Like most people, I have never seen a tiger in the wild. Despite being a conservation biologist, the only tigers I regularly encounter at close range are popular icons in Western culture, like Hobbes, Tigger, Slier Khan, and the jolly Tony on my breakfast cereal box. I have admired tigers in zoos, however, so they are somewhat more real to me than dinosaurs, but much less so than the grey squirrels outside my office window. Nonetheless, it is important to me that tigers roam the world, as it is to many others. In a 2004 poll for the cable network Animal Planet, more than 20 percent of 50,000 viewers representing 73 countries voted the tiger the "world's favorite animal."
Maybe, paradoxically, this is why the world holds fewer than 4,000 wild tigers today. To most of us, they are thriving--in our minds and imaginations, on TV, and in the pages of magazines like this one--and this enables continued denial and inaction. Meanwhile, the reality of the tiger is that all remaining subpopulations--none of which numbers more than 250 individuals--are in decline and that they now roam across only 7 percent of their original range.
Of the nine tiger subspecies that once thrived, poaching, conflict, and competition with human populations have driven three species to extinction and three others to near extinction within the past 50 years. The South China tiger, vigorously persecuted after a bounty was placed on its head by Chairman Mao himself, is considered to be functionally extinct.
The Demise of The World's Favorite Animal"
The "world's favorite animal" continues to be worth more dead than alive. Demand persists for its skin, bones, organs, and meat, and competition with tigers for land and prey (such as deer and wild pigs) steadily intensifies as human populations grow. A recently published study estimates that the tiger's range has shrunk more than 40 percent just since 1995, and much that remains is highly fragmented, with some patches able to support only a few adults. Increased habitat fragmentation also provides easier access for humans competing with tigers for prey. Although secured within the Meru Betiri Reserve of Indonesia (see map), the last remaining Javan tigers--which had been driven to the brink of extinction by hunting and habitat loss--ultimately died off due to lack of prey.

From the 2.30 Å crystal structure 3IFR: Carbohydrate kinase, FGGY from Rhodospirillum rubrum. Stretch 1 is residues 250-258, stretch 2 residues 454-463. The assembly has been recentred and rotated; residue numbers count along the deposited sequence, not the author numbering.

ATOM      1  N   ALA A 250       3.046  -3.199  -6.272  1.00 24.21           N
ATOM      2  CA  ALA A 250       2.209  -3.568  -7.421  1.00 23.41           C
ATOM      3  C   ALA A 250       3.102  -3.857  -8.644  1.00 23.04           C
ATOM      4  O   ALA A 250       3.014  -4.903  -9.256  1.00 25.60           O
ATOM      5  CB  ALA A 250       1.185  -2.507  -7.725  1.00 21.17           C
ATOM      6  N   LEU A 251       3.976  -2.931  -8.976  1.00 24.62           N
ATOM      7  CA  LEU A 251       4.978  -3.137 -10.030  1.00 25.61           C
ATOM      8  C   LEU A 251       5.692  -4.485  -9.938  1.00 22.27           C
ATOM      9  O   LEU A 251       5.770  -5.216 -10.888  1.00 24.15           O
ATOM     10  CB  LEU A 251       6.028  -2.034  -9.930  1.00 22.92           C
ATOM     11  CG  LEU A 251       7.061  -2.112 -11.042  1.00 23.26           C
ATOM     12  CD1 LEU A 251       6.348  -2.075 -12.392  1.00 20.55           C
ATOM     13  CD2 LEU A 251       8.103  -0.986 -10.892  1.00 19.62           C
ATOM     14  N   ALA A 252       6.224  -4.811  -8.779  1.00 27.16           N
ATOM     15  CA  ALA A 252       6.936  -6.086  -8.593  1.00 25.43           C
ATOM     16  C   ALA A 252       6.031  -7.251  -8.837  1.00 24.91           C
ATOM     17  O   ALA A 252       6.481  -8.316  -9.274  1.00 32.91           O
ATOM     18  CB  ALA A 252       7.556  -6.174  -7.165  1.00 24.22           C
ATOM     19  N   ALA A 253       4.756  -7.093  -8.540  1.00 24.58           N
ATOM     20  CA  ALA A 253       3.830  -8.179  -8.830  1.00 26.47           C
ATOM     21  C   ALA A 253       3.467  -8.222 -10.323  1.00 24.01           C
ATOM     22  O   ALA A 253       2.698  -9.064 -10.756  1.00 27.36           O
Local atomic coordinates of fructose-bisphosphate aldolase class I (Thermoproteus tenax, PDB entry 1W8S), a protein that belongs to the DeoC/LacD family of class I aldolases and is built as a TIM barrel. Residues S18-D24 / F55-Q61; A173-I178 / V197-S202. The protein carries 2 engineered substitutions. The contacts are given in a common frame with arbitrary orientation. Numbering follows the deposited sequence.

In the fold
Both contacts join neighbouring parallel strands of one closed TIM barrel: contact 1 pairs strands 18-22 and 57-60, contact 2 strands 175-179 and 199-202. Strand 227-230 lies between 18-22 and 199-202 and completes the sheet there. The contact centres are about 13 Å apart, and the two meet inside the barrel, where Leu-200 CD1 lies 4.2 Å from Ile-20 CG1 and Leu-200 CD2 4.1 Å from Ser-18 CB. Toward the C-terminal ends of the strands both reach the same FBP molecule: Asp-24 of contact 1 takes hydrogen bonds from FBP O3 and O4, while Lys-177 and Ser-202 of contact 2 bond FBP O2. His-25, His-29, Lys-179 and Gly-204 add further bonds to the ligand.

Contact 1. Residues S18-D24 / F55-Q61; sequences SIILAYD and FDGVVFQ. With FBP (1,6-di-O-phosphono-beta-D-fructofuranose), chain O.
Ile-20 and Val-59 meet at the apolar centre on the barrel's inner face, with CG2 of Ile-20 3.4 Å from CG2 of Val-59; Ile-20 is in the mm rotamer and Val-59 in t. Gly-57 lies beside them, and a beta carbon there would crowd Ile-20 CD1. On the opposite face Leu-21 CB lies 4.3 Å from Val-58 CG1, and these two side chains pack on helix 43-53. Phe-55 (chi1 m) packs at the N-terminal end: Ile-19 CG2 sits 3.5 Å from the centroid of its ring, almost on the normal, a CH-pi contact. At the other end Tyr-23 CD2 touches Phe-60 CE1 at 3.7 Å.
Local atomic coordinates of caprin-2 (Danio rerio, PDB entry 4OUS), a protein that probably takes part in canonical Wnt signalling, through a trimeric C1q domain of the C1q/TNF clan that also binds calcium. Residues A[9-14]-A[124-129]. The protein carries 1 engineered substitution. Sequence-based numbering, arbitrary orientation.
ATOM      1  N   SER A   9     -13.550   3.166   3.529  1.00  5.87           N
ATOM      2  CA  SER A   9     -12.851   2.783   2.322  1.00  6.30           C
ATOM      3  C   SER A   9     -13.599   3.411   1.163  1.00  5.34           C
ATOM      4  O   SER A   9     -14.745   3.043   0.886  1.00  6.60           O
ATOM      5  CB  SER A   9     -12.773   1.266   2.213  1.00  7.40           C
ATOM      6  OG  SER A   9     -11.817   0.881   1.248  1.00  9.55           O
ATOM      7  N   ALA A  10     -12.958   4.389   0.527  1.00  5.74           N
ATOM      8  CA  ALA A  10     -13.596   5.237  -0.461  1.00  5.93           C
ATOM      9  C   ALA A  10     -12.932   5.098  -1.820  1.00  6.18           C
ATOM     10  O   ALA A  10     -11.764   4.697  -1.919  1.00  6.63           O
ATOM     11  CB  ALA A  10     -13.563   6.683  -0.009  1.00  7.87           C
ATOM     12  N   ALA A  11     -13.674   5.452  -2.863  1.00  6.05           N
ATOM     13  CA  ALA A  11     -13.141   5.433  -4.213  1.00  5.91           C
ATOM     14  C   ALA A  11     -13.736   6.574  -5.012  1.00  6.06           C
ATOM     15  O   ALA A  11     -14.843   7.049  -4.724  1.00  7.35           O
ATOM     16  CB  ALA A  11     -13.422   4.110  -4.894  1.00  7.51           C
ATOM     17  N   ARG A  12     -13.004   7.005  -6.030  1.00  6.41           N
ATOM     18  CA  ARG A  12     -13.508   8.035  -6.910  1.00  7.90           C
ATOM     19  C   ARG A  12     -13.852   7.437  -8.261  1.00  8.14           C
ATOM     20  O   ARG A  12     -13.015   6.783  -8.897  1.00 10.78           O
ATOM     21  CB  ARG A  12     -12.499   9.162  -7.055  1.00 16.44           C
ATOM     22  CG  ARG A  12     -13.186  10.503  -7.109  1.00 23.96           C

No threat is driving tigers more rapidly toward extinction than poaching for consumption and trade, however. In 2004, India was stunned to discover that the entire tiger population of its Sariska Tiger Reserve (more than 20 individuals) had disappeared. Between 1999 and 2004, China alone seized 80 tiger skins and 31 skeletons, and it is safe to assume that this represents a fraction of animals actually slaughtered and trafficked during that period. Rumored to have an astonishing range of properties, from anti-convulsive effects (tiger eyes) to enhancing sexual prowess (tiger penis soup), tiger products in particular demand today include plasters (externally applied poultices containing ground tiger bone and herbs, believed to provide relief from pain, such as that caused by arthritis), tiger bone wine (the product of steeping skeletons in alcohol for an extended period, believed to treat illness and improve sexual capacity), and skin for adornment and home decor.
Before domestic trade in tiger products was banned in 1993, China's tiger bone-medicines market alone had grown to a high-tech industry valued at US$12.4 million per year, and consumption of all tiger products within China totaled 8-10 million units per year. Following the ban, a major black market in tiger products sprang up and has continued to thrive. In a recent survey of nearly 2,000 people in seven Chinese cities, 96 percent said protection of wild tigers is important--but nearly 40 percent had used tiger products since the ban and more than 70 percent of these indicated a preference for products from wild tigers over those from...